On Christmas Day 1944, while flying with the 352nd Fighter Group, Preddy shot down two German fighter planes and was in close, low-level pursuit of another when he was mistakenly shot down by American anti-aircraft fire. Though he survived the crash, Preddy soon died. He was given the Distinguished Service Cross after his death. Tragically, his younger brother, William Rhodes Preddy, also a fighter pilot, died in action a few months later.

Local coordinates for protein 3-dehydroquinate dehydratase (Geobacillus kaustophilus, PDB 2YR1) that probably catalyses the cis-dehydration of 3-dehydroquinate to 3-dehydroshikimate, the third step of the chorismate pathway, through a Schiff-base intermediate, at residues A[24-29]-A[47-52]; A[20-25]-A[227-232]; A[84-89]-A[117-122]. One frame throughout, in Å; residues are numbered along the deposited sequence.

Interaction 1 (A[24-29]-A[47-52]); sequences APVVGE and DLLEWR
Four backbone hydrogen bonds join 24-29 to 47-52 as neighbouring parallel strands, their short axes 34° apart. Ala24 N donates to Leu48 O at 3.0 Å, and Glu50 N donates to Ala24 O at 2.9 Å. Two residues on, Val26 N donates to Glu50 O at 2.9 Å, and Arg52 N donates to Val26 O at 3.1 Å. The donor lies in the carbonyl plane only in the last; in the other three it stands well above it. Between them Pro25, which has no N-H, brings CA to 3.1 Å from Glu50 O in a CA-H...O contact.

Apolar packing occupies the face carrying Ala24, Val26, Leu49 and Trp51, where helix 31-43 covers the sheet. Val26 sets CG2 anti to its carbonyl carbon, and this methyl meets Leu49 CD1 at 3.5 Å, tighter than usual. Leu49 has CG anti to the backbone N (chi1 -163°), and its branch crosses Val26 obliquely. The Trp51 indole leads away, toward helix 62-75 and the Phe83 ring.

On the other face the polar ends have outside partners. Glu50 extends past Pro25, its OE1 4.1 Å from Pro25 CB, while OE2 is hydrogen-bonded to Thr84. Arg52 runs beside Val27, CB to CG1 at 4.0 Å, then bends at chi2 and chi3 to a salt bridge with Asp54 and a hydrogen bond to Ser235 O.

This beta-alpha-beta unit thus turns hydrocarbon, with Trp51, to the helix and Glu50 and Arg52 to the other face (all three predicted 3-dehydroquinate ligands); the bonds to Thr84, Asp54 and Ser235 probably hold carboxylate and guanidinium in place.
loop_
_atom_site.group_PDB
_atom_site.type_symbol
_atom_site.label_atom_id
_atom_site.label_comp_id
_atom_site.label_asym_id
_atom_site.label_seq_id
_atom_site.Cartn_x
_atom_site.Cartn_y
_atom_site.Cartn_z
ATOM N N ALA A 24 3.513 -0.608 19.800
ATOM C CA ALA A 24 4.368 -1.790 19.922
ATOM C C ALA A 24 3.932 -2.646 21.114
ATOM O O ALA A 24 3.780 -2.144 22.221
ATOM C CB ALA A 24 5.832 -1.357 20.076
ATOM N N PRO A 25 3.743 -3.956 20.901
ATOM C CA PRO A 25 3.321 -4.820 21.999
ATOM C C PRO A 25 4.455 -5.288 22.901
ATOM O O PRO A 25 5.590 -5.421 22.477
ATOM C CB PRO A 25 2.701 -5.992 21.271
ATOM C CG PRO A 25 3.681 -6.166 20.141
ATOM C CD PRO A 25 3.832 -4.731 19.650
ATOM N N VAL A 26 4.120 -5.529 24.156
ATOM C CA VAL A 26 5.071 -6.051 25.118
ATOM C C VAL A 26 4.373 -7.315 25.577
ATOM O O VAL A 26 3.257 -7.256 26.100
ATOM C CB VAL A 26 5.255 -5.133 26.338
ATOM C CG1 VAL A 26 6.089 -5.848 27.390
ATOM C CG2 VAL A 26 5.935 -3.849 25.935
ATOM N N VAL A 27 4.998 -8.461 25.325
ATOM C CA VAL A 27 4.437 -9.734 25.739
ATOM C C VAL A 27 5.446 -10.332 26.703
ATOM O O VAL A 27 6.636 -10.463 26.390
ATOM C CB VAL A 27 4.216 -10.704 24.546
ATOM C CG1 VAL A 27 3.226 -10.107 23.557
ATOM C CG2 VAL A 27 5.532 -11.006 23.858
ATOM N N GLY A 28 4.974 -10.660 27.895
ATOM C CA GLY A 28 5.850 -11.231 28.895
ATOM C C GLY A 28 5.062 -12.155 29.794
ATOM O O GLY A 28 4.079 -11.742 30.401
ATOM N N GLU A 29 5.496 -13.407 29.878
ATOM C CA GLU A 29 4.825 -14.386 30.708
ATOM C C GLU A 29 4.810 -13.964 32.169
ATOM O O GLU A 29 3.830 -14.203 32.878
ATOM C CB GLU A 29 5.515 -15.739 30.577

Norman M. Miller was credited with destroying or damaging sixty-six Japanese vessels.Bain was a remarkable man whose first brush with fame came on April 18, 1942, when he flew as a gunner on the daring Doolittle Raid against the Japanese homeland. Forced to bail out over China after the raid, Bain was rescued by local farmers. He later received the Military Order of China from Madame Chiang Kai-shek, Soong May-ling. But Bain was already a hero. Earlier in the war, he had rushed back into a burning aircraft after a training accident to save the lives of fellow crew members at great risk to his own life, for which he received the prestigious Soldier’s Medal. Reassigned to the Mediterranean Sea area—and after having flown the required number of missions to qualify him for a return trip home—Bain volunteered to fly one last more mission. He was helping fill out a crew for a pilot friend who needed one more missionto earn his own trip home. After bombing the rail yards outside of Rome, Italy, their plane took a direct hit and began going down rapidly. Sacrificing his own chance to parachute to safety, Bain made sure each of his fellow crew members got out of the stricken aircraft. By the time the last man was out, the plane was too low for him to jump. Bain and the plane crashed into the sea and were never found. For his supreme sacrifice, Bain was posthumously awarded an unprecedented second Soldier’s Medal.